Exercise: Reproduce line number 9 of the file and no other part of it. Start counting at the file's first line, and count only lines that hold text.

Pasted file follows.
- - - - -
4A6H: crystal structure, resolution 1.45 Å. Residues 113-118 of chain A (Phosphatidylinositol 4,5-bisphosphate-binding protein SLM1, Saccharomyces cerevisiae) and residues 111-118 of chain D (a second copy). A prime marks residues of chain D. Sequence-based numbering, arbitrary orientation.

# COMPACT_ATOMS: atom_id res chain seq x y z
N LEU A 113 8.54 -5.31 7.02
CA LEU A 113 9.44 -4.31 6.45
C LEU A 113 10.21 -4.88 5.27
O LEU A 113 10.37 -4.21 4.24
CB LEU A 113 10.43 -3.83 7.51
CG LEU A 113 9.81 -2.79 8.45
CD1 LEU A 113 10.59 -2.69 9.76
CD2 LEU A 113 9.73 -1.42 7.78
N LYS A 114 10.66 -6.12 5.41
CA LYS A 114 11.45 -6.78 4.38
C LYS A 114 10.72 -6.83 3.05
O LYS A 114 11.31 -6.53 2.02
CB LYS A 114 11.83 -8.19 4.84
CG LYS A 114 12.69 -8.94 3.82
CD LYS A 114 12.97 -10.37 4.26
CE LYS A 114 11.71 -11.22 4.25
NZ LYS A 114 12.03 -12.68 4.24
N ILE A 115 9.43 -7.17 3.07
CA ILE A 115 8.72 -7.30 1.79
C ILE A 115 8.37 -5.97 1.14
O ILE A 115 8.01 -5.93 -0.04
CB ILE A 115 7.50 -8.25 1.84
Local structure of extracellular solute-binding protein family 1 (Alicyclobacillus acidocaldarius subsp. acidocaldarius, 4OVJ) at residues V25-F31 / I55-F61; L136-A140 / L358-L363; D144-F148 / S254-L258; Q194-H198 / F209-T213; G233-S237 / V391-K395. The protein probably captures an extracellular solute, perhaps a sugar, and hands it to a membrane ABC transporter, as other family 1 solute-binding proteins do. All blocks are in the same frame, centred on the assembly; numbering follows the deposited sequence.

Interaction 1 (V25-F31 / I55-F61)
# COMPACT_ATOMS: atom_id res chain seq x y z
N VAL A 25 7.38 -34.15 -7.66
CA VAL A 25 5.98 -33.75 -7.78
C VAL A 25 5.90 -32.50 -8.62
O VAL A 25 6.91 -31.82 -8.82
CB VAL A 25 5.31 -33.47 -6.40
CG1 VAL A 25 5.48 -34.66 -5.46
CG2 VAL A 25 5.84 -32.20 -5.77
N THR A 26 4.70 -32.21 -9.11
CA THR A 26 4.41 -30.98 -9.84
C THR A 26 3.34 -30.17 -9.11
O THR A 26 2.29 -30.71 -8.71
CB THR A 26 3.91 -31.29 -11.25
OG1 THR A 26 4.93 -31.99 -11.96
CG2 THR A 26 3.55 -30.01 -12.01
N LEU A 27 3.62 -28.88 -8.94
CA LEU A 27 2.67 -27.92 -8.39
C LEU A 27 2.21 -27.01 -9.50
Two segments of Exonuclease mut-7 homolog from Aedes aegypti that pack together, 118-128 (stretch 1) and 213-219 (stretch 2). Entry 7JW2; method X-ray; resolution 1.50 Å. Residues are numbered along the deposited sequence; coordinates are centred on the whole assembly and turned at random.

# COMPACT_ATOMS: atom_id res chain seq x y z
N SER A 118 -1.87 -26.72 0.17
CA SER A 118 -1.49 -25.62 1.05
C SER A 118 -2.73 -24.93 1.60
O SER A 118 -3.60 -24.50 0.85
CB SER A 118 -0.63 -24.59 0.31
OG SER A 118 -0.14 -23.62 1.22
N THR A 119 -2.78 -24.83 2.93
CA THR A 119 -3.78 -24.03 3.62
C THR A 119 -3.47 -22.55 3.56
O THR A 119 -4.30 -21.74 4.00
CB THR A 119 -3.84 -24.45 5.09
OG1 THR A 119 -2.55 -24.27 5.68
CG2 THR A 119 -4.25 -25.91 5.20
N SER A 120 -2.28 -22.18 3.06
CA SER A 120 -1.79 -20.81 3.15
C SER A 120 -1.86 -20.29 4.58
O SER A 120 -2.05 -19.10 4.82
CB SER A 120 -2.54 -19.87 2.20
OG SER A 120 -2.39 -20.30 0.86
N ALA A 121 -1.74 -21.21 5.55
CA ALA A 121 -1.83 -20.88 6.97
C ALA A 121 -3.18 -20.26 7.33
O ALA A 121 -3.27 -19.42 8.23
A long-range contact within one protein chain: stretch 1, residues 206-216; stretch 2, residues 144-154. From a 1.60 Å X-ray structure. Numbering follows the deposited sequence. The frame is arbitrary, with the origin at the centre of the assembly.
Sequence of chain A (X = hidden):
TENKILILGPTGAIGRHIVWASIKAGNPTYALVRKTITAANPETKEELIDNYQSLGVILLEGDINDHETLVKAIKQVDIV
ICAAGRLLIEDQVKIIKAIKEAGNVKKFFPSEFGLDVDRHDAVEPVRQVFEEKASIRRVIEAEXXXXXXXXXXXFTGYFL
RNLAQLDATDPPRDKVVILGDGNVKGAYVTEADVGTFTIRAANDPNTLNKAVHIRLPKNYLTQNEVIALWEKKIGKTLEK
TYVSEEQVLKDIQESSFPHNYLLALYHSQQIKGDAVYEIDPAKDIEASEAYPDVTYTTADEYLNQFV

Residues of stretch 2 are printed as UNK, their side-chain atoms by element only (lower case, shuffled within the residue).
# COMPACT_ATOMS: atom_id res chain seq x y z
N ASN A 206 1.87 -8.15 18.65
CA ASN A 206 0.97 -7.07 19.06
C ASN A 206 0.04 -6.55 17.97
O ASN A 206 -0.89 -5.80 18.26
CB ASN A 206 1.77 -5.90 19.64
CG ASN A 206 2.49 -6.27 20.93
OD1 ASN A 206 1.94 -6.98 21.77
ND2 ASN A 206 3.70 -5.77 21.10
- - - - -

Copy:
CD1 LEU A 113 10.59 -2.69 9.76